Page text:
"Double Vision" looks very much like a lost Chinese episode of "The X-Files," but it's still a good, weird ride starring Hong Kong star Tony Leung and American actor David Morse.
By JOSHUA TANZER
If you don't mind your creepy detective thrillers slightly warmed over, "Double Vision" is a pretty good ride.
Combining the talents of Hong Kong star Tony Leung, outstanding American actor David Morse ("Dancer in the Dark," "The Slaughter Rule"), director Chen Guofu and actress Rene Liu of "The Personals," the Taiwanese film shoplifts shamelessly from "The X-Files" from story premise to character traits to sound effects but there are worse places to go pinching your plot.
|Original title: 雙瞳.|
Directed by: Chen Guofu.
Written by: Chen Guofu, Su Zhaobin.
Cast: Tony Leung Ka Fai, David Morse, Rene Liu, Leon Dai, Kuei-Mei Yang, Sihung Lung, Brett Climo, Wei-Han Huang.
In Mandarin and English with English subtitles.
Related links: Official site | Taiwanese site
|Anthology Film Archives
32 Second Ave. (at Second Street)
Sun., May 18, 2003, 9:15 p.m.
Wed., May 21, 2003, 9 p.m.|
| RELATED ARTICLES|
Asian Films Are Go! 2003|
Previous years' festivals
When Korean Cinema Attacks! (2001)
Asian Films Are Go! (2002)
Here's the setup: A business executive is found physiologically frozen to death at his desk in the sweltering Taipei summer. A woman frantically calls the fire department because she thinks her apartment is in flames when authorities arrive they find no evidence of fire but her body shows every sign of having burned to death. I've seen this one before, but it's still a seductive premise what the hell is going on here?
It falls to Huang Huotu (Leung), a hard-nosed detective with a troubled past, to figure that out. The department also brings in FBI serial-murder expert Kevin Richter from Quantico to help with this unorthodox case. It's never an easy fit. The Taipei officers resent Richter's attempts to run the case himself, and Huang pushes him to consider the case's supernatural connections to Taoist mysticism.|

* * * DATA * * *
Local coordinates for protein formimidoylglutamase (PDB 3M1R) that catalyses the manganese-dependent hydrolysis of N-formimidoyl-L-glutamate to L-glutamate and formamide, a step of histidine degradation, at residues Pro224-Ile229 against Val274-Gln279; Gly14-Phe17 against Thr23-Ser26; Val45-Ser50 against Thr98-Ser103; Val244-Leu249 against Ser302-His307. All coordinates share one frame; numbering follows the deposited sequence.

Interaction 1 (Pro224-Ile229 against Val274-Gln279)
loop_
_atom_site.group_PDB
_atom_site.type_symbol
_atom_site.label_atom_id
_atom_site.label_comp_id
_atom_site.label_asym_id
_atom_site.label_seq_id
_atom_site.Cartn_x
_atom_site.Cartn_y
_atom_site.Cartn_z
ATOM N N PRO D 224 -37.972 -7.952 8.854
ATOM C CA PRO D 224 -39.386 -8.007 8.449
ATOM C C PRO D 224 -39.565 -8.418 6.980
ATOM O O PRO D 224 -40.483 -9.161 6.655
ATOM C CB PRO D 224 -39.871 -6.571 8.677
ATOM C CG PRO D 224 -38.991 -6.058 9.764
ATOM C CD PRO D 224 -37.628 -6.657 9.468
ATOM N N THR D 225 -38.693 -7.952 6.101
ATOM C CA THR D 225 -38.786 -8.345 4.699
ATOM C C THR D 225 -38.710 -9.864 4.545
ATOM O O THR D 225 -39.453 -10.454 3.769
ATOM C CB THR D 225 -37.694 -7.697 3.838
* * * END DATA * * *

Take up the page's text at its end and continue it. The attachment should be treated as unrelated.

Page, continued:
"Look, I rely on science not talismans, not good-luck charms," says the American.
"What's wrong with you, Mr. Richter?" Huang responds. "All your years in the FBI, you have never encountered with a demon before?"
More bodies turn up with mysterious ritual mutilations, and the victims' hallucinatory last moments are traced to a bizarre microorganism they've inhaled a "hybrid life form" the likes of which FBI scientists have never seen before. Where this organism came from, who is inflicting it on the victims and why, are part of the mystery for our Mulder/Scully-like heroes to unravel at their own peril.
"Double Vision" has a few shortcomings, to be sure. In particular, although the conspiracy and its sinister purpose are memorably revealed, one loose end that's neglected is the why it chose certain victims. The story would have felt a little more complete if this piece of the puzzle had fit together.
| ||Morse's attempts to say "thank you" invariably come out as a question "thank you?" or, worse, something along the lines of "thank yo' mama," and the character can never figure out why everybody's snickering at him.|
Also, like his character, Morse who is probably included more for international saleability than logical necessity seems slightly at sea amid the Chinese-speaking cast. He has some trouble interacting with his castmates when they're speaking Chinese, and even struggles with Leung, whose English is a bit spotty. Morse's most natural moments are when he just ignores the people around him and acts on autopilot. But at least the filmmakers have a little fun with this issue. As a running joke, Morse tries out some basic phrasebook Chinese on the locals, but his attempts to say "thank you" invariably come out as a question "thank you?" or, worse, something along the lines of "thank yo' mama," and he can never figure out why everybody's snickering at him.
Like a pretty good "X-Files" episode, "Double Vision" offers grisly supernatural visions, characters who meet grippingly mysterious demises, geekily earnest arguments between the rational partner and the irrational partner, characters with a bit of depth and traumatic pasts, and a gripping payoff at the end. If it seems a little bit imitative, it also comes at the formula from a different direction that of the Hong Kong detective genre overlayed with eastern mysticism (however authentic or inauthentic). Ultimately it's a piece of escapism, but a smart and involving one.|
|APRIL 17, 2003|
OFFOFFOFF.COM THE GUIDE TO ALTERNATIVE NEW YORK
Reader comments on Double Vision:
Post a comment on "Double Vision"